US Secretary of State Antony Blinken and his Israeli counterpart, Foreign Minister Yair Lapid, spoke overnight, the US State Department announced Thursday morning. The two discussed a range of regional and global issues including the “challenges posed by Iran,” a statement from State Department spokesperson Ned Price read.
While it wasn’t clear what Israel’s relation to the issue is, the two men also discussed “the risks of further Russian aggression against Ukraine,” the readout said.
“Blinken reiterated the Administration’s ironclad commitment to Israel’s security,” the statement concluded.
Lapid in a tweet said he had spoken with Blinken about regional and global challenges and “the importance of putting pressure on Iran to stop its race to a nuclear weapon.” He made no specific mention of the Russian-Ukraine conflict.
The phone call came as Price reported some progress at last week’s talks between world powers and Iran in Vienna, aimed at reestablishing the 2015 deal that gave Tehran sanctions relief in exchange for curbs on its nuclear program.
Former US president Donald Trump withdrew the US from the accord in 2018 and reimposed sanctions on Iran, which in turn ramped up its nuclear work in violation of the pact. The Biden administration is looking to rejoin the deal but has conditioned doing so on Iran returning to compliance.
“There was some modest progress in the talks last week. We hope to build on that this week,” Price said during a phone briefing with reporters on Tuesday, according to Reuters.
“Sanctions relief and the steps that the United States would take… when it comes to sanctions together with the nuclear steps that Iran would need to take if we were to achieve a mutual return to compliance with the JCPOA — that’s really at the heart of the negotiations that are ongoing in Vienna right now,” he added.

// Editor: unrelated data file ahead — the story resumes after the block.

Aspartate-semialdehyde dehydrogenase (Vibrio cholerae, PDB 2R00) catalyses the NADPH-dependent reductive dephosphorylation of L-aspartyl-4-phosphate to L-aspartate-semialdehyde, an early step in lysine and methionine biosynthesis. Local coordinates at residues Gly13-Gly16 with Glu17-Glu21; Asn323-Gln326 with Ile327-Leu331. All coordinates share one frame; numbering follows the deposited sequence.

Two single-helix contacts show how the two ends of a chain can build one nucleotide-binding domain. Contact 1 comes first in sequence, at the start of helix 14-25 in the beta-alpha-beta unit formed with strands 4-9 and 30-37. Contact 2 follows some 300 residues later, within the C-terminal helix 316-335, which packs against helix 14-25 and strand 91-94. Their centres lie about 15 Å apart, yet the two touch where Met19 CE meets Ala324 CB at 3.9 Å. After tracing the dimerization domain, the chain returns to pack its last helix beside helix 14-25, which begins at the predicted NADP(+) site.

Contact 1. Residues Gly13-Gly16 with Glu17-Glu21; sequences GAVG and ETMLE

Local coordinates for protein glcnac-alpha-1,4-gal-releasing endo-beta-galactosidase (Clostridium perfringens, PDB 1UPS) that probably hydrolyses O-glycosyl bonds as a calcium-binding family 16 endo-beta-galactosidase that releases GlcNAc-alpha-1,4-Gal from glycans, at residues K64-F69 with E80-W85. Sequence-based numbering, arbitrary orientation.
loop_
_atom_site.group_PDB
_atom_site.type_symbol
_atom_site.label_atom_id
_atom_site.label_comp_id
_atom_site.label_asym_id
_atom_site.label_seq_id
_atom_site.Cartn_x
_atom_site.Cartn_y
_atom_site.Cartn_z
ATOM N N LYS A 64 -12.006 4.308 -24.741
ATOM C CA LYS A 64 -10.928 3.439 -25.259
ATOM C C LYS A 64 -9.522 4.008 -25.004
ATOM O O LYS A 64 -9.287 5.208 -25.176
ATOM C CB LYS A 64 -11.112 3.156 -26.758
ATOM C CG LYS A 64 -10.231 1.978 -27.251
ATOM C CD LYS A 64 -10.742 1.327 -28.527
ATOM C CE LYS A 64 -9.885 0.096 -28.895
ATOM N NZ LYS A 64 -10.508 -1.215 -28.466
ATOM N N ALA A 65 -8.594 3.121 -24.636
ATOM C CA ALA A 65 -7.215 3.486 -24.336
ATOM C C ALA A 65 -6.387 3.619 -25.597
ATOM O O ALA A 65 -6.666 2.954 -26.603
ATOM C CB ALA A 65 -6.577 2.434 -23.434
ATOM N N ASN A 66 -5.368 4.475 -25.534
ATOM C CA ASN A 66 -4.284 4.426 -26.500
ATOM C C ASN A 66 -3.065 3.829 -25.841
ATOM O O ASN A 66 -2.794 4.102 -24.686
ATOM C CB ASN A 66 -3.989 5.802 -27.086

Neither Lapid nor Blinken mentioned the exact means of pressuring Iran in their statements, but according to a Wednesday report, US national security adviser Jake Sullivan told Israeli officials that “snapback” UN Security Council sanctions were an effective way to deter the Islamic Republic from enriching weapons-grade uranium.
Sullivan made the comments to the Israeli officials during a visit to Jerusalem in December, the Axios news site reported.
Israeli officials told the news site that only the UK — one of the signatories to the 2015 accord — has shown openness to the snapback sanctions idea.
Iran has abandoned all its commitments under the agreement, and has ramped up uranium enrichment from under four percent purity to 60% — a short, technical step from weapons-grade levels. International inspectors face challenges in monitoring Tehran’s advances.
Israel vociferously opposed talks aimed at restoring the pact, but in recent weeks, officials have signaled a shift toward accepting a deal in some form.
Last month, Lapid said Israel is not opposed in principle to any deal that may be reached between world powers and Iran.
“We have no problem with a deal. A good deal is a good thing,” he told The New York Times. “Second best would be no deal but tightening the sanctions and making sure Iran cannot go forward. And the third and worst is a bad deal.”
Lapid did not detail what would constitute a good or bad deal, beyond removing so-called sunset provisions from the 2015 deal that allow safeguards to expire in 2025, and having the pact block Iran from ever building a nuclear weapon.
Negotiations to restore the 2015 accord between Tehran and world powers (United States, France, Britain, Russia, China, and Germany) began last year but stopped in June as Iran elected ultraconservative President Ebrahim Raisi.
The talks resumed in late November and the latest round got underway on Monday after a three-day break for the end of year holidays.
AFP contributed to this report.